Have you ever had strange dreams? This is good for your brain, according to science

During Online editorial

At least that’s what a study conducted by scientists at the University of Bern in Switzerland found. They published the results of their analysis in the trade journal eLife and they were fantastic.

Creativity makes learning

To understand the process, it is first necessary to define the two phases of our sleep: paradoxical and non-paradoxical sleep. In the first stage, our brains are more active and produce strange dreams, and in the second, we simply reproduce what we experienced the day before. “When non-paradoxical dreams represent literally past events, paradoxical dreams tend to combine those events in a more creative way,” said lead researcher Jacob Jordan. And the more creative your mind is at night, the better you can store things in your mind during the day.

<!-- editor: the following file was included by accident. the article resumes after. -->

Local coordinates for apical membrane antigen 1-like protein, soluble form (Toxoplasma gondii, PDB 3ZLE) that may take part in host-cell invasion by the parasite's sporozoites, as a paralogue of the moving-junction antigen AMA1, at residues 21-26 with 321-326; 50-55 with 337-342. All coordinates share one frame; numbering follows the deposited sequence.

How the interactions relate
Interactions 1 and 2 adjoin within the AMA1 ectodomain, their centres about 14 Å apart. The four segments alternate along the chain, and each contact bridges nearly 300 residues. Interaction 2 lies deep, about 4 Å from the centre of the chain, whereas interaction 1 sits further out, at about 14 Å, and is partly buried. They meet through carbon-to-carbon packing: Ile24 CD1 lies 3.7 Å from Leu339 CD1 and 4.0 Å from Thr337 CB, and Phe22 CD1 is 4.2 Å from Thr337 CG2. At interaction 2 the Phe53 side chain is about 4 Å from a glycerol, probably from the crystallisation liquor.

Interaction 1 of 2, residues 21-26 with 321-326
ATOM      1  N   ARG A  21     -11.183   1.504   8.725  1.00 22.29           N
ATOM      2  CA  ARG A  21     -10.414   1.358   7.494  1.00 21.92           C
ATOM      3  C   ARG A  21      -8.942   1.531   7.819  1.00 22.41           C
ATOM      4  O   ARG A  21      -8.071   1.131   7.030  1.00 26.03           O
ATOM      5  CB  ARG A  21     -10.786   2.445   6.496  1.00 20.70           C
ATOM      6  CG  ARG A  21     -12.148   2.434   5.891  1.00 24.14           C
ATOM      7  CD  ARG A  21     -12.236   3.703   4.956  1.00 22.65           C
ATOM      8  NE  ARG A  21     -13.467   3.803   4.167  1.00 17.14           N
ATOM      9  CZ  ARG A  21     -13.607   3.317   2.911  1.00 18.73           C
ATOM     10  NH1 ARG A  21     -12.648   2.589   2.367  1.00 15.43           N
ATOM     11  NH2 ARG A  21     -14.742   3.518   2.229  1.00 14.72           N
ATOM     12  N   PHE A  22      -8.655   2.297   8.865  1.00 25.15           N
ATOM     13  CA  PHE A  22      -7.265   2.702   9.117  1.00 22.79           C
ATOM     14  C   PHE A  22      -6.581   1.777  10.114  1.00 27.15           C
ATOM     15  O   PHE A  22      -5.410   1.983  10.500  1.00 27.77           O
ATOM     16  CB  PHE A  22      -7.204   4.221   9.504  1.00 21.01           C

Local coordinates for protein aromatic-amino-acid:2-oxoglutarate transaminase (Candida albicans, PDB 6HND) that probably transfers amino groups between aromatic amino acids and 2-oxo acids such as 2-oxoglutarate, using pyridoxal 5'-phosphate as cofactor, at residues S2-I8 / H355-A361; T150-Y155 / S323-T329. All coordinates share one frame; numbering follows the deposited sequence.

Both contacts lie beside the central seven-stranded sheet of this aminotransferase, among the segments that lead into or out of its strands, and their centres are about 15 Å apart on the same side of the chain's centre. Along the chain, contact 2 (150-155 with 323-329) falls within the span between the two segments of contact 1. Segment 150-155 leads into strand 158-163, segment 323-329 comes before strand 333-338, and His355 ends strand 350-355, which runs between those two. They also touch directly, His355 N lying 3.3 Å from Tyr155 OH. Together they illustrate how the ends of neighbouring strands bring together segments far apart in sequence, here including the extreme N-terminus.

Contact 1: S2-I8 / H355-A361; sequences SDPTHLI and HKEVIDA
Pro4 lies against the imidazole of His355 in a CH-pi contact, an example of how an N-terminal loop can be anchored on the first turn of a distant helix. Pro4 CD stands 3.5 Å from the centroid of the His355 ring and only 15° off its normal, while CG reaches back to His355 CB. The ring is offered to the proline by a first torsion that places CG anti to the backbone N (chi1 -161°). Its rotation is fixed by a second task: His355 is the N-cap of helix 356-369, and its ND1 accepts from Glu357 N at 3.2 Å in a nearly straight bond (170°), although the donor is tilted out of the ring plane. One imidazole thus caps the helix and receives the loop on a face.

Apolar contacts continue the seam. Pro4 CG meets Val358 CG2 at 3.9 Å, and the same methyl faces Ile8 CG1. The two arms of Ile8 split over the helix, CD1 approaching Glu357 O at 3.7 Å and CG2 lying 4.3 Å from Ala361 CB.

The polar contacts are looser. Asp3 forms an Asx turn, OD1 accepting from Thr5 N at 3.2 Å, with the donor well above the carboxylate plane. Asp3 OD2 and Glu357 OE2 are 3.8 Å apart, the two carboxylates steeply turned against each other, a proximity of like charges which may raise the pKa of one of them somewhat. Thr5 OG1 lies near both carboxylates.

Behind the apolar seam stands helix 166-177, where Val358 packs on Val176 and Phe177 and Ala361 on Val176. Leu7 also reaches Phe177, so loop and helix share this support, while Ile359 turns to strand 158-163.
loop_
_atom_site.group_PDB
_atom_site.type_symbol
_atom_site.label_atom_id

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Megan Vasquez

"Creator. Coffee buff. Internet lover. Organizer. Pop culture geek. Tv fan. Proud foodaholic."

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